James Lawton: Time for City to show Toure the door
As Manchester City grapple with the price of winning two Premier League titles in three seasons and attempt to find a least torturous route through UEFA's Financial Fair Play regulations they should be grateful for at least one large and tender mercy.
It is that not all the decisions they face are complex and desperate. One might be described as a piece of cake. It is the uttering of a brusque farewell to Yaya Toure.
Some at City's futuristic Eastlands complex may tremble at the loss of such a mighty talent but they are unlikely to include manager Manuel Pellegrini, the man who spent much of his first and title-winning season there imparting some of the values of a fully grown up, coherent football man.
Pellegrini has a proven eye for the higher orders of talent but he is also keen on having a club which is stable, adult and has at least some loose understanding of the vital balance between reward and achievement.
Big Yaya – it has the potential for a lasting description of someone utterly detached from the rest of the working world's understanding of reality – and his agent Dimitri Seluk have made matchwood of such a concept with their bizarre complaints about the failure of City's owners to show him proper respect when he arrived with the rest of the team in the United Arab Emirates last week.
At first Toure separated himself from Seluk's declaration, "None of them shook his hand on his birthday. It's really sick." Then he tweeted, "Everything dimitri said is true. He speaks for me. I will give an interview after world cup to explain."
Some City fans, in awe of their superstar's huge power and often astonishing touch, may await that outcome with some trepidation, but maybe they should delve a little deeper into the meaning of his recent restiveness and the seeping impression that he was looking for a sharp increase in his weekly wage of £250,000. The issue, we are told by his agent, is not heaps more money but 'human relations', though he did also refer to the fact that when Brazilian Roberto Carlos celebrated a birthday he wasn't presented with a cake but a classic Bugatti car by the president Russian club Anzhi.
Can City, so anxious to underpin their status as a new power in the European game, afford to banish a player of Toure's immense ability? The more pressing question concerns not the retention of an exceptionally gifted individual but a little credibility. City were not so low on talent last spring when they ended a miserably under-achieving season, an abject failure to match the title winning effort of their city rivals United, with a hapless FA Cup final performance against relegated Wigan Athletic.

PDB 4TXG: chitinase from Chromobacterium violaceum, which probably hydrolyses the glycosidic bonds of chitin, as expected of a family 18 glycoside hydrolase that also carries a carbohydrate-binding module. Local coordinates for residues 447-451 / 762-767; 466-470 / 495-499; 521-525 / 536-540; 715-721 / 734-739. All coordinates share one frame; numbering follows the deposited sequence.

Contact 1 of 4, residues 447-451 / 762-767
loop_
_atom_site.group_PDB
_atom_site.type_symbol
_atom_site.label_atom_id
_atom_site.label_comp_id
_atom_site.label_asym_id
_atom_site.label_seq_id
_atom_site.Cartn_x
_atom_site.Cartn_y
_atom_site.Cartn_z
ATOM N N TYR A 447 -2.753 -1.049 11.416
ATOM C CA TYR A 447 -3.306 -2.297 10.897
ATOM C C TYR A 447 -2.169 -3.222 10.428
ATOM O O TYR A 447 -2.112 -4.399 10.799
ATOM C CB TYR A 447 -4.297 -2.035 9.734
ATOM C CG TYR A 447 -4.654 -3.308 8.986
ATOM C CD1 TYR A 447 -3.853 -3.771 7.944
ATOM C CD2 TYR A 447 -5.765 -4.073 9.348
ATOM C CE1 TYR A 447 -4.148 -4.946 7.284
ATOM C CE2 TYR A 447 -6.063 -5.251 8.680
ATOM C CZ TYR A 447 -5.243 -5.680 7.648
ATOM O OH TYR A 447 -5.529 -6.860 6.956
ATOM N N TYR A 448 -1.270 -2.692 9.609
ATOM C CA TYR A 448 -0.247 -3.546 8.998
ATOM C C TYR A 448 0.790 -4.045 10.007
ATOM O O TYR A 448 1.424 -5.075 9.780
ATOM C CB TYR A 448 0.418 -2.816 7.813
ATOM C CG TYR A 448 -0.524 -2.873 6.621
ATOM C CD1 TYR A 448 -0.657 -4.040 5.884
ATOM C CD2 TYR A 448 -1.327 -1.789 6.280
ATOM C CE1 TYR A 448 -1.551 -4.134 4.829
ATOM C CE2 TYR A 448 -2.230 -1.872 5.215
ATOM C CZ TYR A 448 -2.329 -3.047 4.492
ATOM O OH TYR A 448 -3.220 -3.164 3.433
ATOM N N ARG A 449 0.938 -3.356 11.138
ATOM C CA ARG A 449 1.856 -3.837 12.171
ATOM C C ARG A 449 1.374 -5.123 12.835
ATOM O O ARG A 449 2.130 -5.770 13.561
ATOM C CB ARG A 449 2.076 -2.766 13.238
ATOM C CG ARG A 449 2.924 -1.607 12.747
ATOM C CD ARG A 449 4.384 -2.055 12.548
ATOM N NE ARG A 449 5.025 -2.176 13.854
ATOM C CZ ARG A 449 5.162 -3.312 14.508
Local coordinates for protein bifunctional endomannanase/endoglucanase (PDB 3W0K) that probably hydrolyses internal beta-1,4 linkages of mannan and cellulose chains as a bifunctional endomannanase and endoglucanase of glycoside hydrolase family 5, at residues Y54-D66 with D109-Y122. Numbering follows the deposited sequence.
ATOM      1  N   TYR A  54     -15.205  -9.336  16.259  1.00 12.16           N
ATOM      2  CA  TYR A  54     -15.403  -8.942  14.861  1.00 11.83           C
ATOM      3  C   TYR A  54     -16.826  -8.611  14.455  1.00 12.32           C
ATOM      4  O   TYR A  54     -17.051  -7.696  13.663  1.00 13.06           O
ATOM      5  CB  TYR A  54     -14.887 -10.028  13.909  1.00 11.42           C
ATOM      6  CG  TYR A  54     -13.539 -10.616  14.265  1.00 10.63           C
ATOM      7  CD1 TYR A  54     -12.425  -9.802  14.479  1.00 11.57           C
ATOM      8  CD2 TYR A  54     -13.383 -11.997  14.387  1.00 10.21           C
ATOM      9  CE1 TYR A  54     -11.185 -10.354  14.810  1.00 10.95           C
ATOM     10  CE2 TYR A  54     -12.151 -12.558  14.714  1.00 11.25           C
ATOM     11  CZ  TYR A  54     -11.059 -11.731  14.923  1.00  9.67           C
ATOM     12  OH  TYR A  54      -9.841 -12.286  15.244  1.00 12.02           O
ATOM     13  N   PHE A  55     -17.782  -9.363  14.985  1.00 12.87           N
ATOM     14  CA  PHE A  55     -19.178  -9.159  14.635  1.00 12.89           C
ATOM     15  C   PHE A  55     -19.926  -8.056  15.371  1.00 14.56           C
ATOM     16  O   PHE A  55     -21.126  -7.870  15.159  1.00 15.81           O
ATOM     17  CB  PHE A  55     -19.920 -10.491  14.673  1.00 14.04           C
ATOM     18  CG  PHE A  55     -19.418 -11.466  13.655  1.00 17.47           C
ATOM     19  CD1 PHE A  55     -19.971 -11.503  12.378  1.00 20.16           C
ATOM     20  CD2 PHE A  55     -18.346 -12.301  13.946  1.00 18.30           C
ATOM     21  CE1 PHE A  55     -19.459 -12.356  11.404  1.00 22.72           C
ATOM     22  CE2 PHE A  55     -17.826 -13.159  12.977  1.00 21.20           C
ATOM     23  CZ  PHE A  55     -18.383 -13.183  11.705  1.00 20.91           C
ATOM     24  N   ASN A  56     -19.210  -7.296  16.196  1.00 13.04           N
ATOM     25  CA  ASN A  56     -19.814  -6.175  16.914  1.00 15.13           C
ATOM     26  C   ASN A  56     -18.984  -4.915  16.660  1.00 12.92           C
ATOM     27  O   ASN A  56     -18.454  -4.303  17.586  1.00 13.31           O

That was breaking point in the regime of Roberto Mancini but it also represented not so much the end of one managerial reign but a failed culture. Now, after the sharply improved, though scarcely overwhelming, performance in a season which brought the League Cup and the title and, finally, progress into the knock-out phase of the Champions League, Toure's tantrum re-awakens all the old fears.
These concern a football dressing room gorging on money and acclaim and starved of any sense of team. If Toure's behaviour is both juvenile and fatuous, it is hardly unfamiliar.
Mancini went back on his stand against the swaggering arrogance, and indiscipline, of Carlos Tevez. He indulged, beyond reason, the wild irresponsibility of Mario Balotelli. City's training sessions were a magnet for the paparazzi. They were an invitation to see how it can be at the richest end of football in the second decade of the 21st Century.
The hierarchy of City finally decided that it was time to end the days of riches and whine. Pellegrini came in with a record of solid work at Villarreal, Real Madrid and Malaga. He was ejected from Real Madrid after coming within a point of winning La Liga and compiling a record number of points and it was true he had still to add to the impressive list of titles won in his native South America. But after his near miss at the Bernabeu he said he had been out of sorts with the Galactico system, it was no way to make lasting success at a great football club.
Now he is required, this man who has the reputation for creating communal values and carries easily the nickname "The Builder" from his days as a successful civil engineer, to contemplate the inane swaggering of Big Yaya.
It is easy to guess at the level of his private distaste. At the moment of City's title triumph, which was achieved with none of the melodrama that came two years earlier when Queen's Park Rangers were beaten in the last seconds, the City players threw him in the air in celebration and it was not hard to believe that this was a tribute to the respect he had imposed along with a new level of professionalism.
Where does that sit now with the posturing of Toure – and another spirit-draining statement from his agent, "I don't expect City to present Yaya with a Bugatti, we only asked that they shook his hand and said, 'We congratulate you'. It is the minimum they must do when it is his birthday and the squad is together. The club owners ate a 100kg cake after winning the Premier League this season but they and the players were together and none of them shook his hand on his birthday. It shows they don't care about him."
The real question is, of course, how much they care about the meaning of their football club and the possibility that it may indeed have, through so many follies, reached a new level of achievement and self-respect. One guide, you have to believe, is how swiftly they volley big Yaya out of the door.